The SNP MP opened up about the strangest experience she’s ever had in the Commons loos on Stylist’s new political TV show, Women of the House.
Hands up if you’ve ever bumped into a colleague you don’t know well in the office toilets. Pretty uncomfortable, isn’t it? Now imagine that your work loos are the ladies’ in the House of Commons — and your distant coworker is Theresa May. Are you dying from awkwardness yet?
Spare a thought, then, for Hannah Bardell, who experienced just that a couple of years ago. Speaking on Stylist’s new political TV show Women of the House, the SNP MP described her encounter with the now-Prime Minister in the Commons loos.
“The only time I’ve ever had a face-to-face conversation with Theresa May was in the toilet,” Bardell said. “And it was a very awkward.”
May was Home Secretary at the time of their restroom rendezvous, Bardell explained, and the MP for Livingston had been impressed with how she’d supported the families of the Hillsborough disaster.
May worked with relatives of the victims of the 1989 stadium disaster following the publication of the Hillsborough Independent Panel report in 2012. She also publicly praised their “extraordinary dignity and determination” in 2016 after an inquest ruled that the 96 Liverpool fans who died at Hillsborough were unlawfully killed.
Bardell said that she wanted May to know that she admired how she’d responded to the inquest.
“I actually congratulated her on the stance she’d taken [on Hillsborough], and the fact that she had stood outside the circle of the cabinet and done what she thought was right,” the SNP MP said.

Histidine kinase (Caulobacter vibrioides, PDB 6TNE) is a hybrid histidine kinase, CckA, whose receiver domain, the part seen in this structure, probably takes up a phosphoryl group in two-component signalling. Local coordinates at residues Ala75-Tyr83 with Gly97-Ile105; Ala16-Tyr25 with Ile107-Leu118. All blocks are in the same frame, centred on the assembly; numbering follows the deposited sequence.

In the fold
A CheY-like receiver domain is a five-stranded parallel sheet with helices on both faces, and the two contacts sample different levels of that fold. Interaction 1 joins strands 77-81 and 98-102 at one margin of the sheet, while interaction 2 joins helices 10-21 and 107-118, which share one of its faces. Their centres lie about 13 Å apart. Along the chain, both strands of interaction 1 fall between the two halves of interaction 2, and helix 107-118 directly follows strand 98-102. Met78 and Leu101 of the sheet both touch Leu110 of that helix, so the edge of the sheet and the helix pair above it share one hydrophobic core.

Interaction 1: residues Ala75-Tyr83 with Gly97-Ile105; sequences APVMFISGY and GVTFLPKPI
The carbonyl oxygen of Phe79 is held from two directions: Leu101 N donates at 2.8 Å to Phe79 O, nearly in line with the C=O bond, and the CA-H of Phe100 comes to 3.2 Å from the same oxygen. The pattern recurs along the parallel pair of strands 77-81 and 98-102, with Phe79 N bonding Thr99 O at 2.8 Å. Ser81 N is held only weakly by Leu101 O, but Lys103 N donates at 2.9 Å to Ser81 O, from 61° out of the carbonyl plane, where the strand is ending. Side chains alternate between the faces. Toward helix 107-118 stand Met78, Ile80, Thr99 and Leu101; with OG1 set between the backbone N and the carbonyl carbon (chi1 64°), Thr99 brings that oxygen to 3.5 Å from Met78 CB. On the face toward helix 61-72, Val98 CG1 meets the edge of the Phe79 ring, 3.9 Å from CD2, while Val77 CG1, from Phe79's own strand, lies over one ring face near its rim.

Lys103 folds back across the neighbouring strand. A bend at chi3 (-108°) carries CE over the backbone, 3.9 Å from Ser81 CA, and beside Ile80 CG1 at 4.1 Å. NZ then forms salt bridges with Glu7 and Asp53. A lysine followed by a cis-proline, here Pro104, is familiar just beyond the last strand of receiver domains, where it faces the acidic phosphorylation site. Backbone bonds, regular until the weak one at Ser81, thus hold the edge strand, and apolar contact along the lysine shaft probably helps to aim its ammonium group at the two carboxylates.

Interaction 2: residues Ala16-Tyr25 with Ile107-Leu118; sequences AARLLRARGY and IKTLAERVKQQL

“And bless her, she was just dead awkward and was like, ‘Oh God!’”
Bardell added: “I don’t think she expected an SNP MP to say something nice to her.”
Bardell was one of three leading female politicians to appear in the first episode of Women of the House, alongside Kemi Badenoch (Conservative, Saffron Walden) and Jess Phillips (Labour, Birmingham Yardley).
Hosted by Sky News presenter Isabel Webster, the political TV series is a media first. It’s a space for female MPs from different parties to come together and talk openly about what it’s like to be a woman in politics today, and the issues that matter most to them – without any of the tiresome point-scoring found in standard political panel shows.
Political advisor Katie Perrior, who served as one of the show’s co-creators, said she was partially inspired by the late Labour MP Jo Cox’s famous words: “We have more in common than that which divides us.”
“After working for over 20 years in the male dominated world of Westminster politics, including No.10 Downing St, I felt that not only did we not hear enough from our female representatives, but they were often drowned out by others,” Perrior said.
“Our female MPs are not there to make up the numbers; instead they show they have strong views on a range of issues from Brexit to taxes and foreign policy to social justice.
“I’m thrilled to create something that is not only thought provoking but also entertaining and warm.
“It’s time for more women to step up and be heard.”
Find out more about Women of the House and watch the full first episode here.
Images: UK Parliament / Getty Images